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The Dunning-Kruger Peak of Photography



This humorous graphic was created by Lee Hutchinson over at Ars Technica in a recent article comparing the iPhone 6 Plus to a Canon DSLR. It suggests that people who are just starting out in photography commonly experience a period of delusion in which they suddenly think they are much greater at photography than they actually are.

Here’s how Hutchinson explains the graph:

The point labeled “Dunning-Kruger peak” is that surge of self-confidence one gets when one acquires some small amount of skill in a thing and, emboldened by that skill, decides that they are awesome at that thing. However, repeated use of the skill typically disabuses one of that illusion […] Once you’re across the peak, reality settles in, and you realize that the things you don’t know massively outweigh the things you’ve learned […]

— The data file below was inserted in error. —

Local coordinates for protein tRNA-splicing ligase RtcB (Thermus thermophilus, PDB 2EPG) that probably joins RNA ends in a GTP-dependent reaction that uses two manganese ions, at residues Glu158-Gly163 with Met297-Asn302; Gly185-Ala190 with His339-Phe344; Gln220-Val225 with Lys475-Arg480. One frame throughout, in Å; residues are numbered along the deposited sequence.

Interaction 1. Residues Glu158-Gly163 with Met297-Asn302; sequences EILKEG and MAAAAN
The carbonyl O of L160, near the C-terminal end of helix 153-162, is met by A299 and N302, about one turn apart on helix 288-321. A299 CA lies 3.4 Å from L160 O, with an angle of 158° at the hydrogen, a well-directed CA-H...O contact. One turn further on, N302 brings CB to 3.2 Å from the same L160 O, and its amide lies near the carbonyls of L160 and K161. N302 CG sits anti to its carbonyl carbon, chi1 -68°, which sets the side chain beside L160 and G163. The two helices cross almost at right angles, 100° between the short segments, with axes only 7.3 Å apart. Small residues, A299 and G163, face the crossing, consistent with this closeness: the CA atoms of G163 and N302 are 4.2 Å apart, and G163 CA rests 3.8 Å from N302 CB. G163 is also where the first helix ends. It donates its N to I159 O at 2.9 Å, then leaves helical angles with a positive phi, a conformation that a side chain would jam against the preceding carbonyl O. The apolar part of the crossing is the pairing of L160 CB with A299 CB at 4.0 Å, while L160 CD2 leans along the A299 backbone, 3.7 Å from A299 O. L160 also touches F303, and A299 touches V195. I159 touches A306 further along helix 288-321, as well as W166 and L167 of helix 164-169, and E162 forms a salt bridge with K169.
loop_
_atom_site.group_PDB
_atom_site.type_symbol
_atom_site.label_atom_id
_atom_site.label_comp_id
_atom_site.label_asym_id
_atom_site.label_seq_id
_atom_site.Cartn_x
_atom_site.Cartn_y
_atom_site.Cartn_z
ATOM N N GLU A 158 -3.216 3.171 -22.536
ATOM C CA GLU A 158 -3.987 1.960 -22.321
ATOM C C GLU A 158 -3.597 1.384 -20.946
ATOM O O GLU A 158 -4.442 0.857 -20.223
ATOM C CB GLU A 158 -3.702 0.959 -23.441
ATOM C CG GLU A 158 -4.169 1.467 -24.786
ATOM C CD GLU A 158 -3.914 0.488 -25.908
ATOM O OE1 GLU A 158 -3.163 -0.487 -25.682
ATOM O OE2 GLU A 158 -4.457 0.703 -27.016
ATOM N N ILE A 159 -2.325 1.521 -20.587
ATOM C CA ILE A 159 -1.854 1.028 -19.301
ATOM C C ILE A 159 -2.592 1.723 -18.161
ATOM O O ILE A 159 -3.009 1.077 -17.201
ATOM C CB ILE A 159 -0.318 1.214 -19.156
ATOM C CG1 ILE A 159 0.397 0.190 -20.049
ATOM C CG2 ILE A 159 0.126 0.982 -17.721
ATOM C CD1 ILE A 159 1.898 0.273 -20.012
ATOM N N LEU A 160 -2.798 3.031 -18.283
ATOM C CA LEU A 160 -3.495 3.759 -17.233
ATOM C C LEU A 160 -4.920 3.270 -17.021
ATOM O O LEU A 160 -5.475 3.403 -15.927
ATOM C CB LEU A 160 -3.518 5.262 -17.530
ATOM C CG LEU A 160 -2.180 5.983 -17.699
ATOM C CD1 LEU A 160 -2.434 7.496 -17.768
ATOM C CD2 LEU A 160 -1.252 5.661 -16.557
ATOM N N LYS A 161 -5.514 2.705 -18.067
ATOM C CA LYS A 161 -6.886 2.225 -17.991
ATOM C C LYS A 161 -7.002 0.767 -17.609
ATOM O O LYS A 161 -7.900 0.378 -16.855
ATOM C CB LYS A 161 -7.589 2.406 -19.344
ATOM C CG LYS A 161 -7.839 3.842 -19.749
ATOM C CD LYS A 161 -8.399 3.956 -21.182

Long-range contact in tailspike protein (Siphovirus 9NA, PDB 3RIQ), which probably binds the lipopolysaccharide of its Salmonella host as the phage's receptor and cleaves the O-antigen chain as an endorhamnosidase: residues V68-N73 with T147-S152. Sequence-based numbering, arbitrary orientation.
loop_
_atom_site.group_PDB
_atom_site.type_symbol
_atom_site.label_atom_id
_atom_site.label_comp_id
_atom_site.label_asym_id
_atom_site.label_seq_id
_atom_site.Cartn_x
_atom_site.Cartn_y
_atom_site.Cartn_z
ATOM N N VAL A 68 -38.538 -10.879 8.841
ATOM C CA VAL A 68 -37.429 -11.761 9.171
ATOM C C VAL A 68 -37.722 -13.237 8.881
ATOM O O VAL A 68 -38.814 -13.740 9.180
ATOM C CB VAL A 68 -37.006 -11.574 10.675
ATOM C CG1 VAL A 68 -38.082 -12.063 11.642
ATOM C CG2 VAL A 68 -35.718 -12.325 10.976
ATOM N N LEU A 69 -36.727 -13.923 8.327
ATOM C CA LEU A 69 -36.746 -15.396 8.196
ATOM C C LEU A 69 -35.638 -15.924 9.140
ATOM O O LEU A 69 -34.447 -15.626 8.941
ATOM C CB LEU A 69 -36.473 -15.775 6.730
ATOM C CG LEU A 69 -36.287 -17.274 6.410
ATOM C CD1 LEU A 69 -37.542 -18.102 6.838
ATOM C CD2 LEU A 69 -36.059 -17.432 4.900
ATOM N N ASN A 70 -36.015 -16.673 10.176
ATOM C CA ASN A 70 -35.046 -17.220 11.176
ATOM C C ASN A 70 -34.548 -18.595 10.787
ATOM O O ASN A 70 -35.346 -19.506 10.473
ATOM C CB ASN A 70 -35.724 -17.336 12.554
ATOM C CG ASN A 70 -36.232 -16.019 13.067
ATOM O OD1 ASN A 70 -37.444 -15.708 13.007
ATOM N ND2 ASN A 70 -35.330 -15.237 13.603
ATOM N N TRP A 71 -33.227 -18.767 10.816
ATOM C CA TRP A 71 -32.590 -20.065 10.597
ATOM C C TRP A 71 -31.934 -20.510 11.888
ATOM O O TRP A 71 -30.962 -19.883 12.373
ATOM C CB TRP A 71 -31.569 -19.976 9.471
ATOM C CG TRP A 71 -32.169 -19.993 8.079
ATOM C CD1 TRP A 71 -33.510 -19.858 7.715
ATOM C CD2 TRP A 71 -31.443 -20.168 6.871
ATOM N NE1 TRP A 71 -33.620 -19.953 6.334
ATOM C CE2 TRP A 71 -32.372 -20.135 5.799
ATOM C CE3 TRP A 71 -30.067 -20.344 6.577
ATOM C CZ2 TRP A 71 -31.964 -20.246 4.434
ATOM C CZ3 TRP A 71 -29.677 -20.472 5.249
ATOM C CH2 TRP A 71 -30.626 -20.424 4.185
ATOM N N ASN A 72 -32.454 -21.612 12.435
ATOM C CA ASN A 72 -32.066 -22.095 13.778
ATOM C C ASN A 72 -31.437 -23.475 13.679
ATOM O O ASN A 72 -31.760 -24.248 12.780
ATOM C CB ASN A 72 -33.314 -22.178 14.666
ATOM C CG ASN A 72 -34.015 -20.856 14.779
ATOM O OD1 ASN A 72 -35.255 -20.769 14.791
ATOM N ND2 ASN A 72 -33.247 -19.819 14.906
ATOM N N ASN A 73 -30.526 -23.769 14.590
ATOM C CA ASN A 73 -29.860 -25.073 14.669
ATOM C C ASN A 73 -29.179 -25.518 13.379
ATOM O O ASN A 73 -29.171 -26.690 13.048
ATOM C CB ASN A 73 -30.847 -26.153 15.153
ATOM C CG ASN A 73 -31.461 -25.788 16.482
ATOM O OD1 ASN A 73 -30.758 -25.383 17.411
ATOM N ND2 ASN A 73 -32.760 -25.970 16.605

Only with a lot of time and effort can you realistically self-assess your skill.

The name of the peak refers to the Dunning–Kruger effect, coined by a pair of researchers at Cornell University in 1999.

Through their study, the scientists discovered that people who are unskilled at something — photography for example — are often unable to see how bad they are. Incompetent people will (1) fail to recognize that they are bad, (2) fail to recognize how good competent people are, and (3) fail to see the magnitude of their incompetence.

However, if given more training in what they’re bad at, those same people will recognize how incompetent they were (this is where people fall from the “Dunning-Kruger Peak”).

Once people become skilled at a particular thing, things actually get flipped: people who are actually good at things tend to underestimate their own skill compared to the grossly inflated claims made by unskilled people.

The solution to avoiding both sides of this effect: don’t worry too much about how you think you stack up next to photographers around you. Simply focus on improving your skills.

Image credits: Graphic by Lee Hutchinson/Ars Technica and used with permission